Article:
What I can say is that there's a heck of a lot here. Our characters grow with each of their discoveries and the worlds of the Library and at large grow along with them. Some of those discoveries revolve around automata, one of the reasons that these books often have a steampunk feel even though they're actually set a decade or so ahead of us in time. Thomas isn't the only tinkerer at the Library and we start to delve beneath the surface on that front. It's fun to play in a world where everyone has a Codex, the equivalent of a smartphone/Kindle, but our heroes are shocked when they meet electric light, air conditioning and elevators.
We explore quite a bit, of course. We delve deeper into the Library itself, visiting parts of it that we may not have expected to visit and seeing behind a number of metaphorical curtains. We explore some of the sights of Alexandria, including the Pharos, the lighthouse in which both Khalila and Dario work, and the tomb of the man for whom the city is named, Alexander the Great. We also wander a little further afield too, to other major cities when the story requires it.
And, at the heart of it all, is the dominance of the Library, a fantastic dilemma for readers. It's an utterly engaging dream, a repository of lost knowledge restored to its rightful place and expanding constantly for millennia. No reader's heart will fail to thrill to the continued existence of the Library. But it's not a nice place and the people who run it are not nice people. It has done much but it has blocked much as it controls the flow of information and cuts it off entirely as and when it deems fit. Through Jess and his colleagues, we search for a balance between these two polarised positions, which is often a heady ride indeed.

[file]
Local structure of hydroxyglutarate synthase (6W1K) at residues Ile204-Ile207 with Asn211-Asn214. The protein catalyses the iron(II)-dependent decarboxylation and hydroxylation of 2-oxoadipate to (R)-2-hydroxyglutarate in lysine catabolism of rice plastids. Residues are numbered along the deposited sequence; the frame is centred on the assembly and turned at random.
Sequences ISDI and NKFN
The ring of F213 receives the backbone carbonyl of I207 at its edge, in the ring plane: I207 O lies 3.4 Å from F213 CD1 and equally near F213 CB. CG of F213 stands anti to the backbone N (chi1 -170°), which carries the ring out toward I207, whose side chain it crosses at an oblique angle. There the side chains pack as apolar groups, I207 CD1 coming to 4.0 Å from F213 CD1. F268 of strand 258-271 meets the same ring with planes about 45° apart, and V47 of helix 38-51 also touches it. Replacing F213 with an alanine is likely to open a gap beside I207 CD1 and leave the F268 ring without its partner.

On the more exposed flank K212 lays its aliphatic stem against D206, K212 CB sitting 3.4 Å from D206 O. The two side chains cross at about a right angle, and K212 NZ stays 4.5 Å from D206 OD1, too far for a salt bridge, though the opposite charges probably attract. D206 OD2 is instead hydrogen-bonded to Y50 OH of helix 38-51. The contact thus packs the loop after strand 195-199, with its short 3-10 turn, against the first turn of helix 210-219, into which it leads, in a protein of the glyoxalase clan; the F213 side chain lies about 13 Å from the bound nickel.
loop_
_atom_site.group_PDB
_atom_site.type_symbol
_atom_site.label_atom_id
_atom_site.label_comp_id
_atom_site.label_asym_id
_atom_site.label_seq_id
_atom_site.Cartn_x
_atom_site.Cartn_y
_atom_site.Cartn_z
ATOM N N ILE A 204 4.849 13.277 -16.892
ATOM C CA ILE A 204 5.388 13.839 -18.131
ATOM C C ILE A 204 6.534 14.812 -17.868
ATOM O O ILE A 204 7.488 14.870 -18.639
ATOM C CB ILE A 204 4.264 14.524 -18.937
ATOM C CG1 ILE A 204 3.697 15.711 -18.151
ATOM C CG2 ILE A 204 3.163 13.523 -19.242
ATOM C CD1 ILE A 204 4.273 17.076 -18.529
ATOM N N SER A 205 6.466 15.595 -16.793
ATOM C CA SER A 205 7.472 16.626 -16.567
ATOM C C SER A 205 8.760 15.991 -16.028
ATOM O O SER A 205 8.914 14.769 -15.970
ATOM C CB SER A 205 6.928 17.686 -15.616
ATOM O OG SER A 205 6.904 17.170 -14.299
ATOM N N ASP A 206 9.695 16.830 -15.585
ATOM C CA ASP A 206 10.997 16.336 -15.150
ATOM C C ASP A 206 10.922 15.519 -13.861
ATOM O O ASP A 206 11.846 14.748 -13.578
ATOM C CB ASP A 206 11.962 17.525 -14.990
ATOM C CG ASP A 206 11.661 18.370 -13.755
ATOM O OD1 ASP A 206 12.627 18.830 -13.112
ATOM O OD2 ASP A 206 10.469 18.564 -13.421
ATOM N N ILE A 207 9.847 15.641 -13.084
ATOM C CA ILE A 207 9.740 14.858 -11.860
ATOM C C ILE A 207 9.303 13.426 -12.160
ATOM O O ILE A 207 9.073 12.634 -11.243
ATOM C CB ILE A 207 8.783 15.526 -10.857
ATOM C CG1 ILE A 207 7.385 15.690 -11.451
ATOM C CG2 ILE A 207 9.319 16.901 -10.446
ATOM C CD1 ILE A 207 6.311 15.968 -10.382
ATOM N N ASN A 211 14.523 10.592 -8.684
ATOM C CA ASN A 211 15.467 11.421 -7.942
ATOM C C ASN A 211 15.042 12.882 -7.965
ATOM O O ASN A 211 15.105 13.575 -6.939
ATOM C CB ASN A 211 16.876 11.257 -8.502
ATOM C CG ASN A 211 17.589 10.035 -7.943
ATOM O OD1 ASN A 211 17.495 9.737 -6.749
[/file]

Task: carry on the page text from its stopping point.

While this may well qualify as young adult fiction, it speaks to me as an adult and shouldn't be hidden on the children's shelves. Caine weaves ideas into her pages as much as she puts words together, but she's a writer whose talent goes beyond the philosophical. There are scenes riddled with the tendrils of danger and, even though I expected threatened characters to survive, I felt the danger they found themselves in.
And she has a habit of setting up readers to see what they dream of, only to tear it away. There are scenes late in this book that are going to be difficult for readers to read, not on the level of characters and story but because of their inherent emotional impact to the readers that she's hooked. I guess it's no spoiler to suggest that book burning exists in a volume entitled 'Paper and Fire', but it's no harder to deal with the trauma when it comes. I do thank her for not letting those scenes linger.
Book three is coming but I don't know when, perhaps July 2017 to keep on a yearly schedule. Caine seems to be a prolific author, but her prominent series have apparently ended: the 'Weather Warden' books from 2003 to 2010, with a spin-off quartet between 2009 and 2012, and the 'Morganville Vampires' series from 2006 to 2013. She hasn't written under her real name (which isn't Rachel Caine) or her other pseudonyms for over a decade. So I presume this is a focus for her now and we can expect more books. I look forward to them! ~~ Hal C F Astell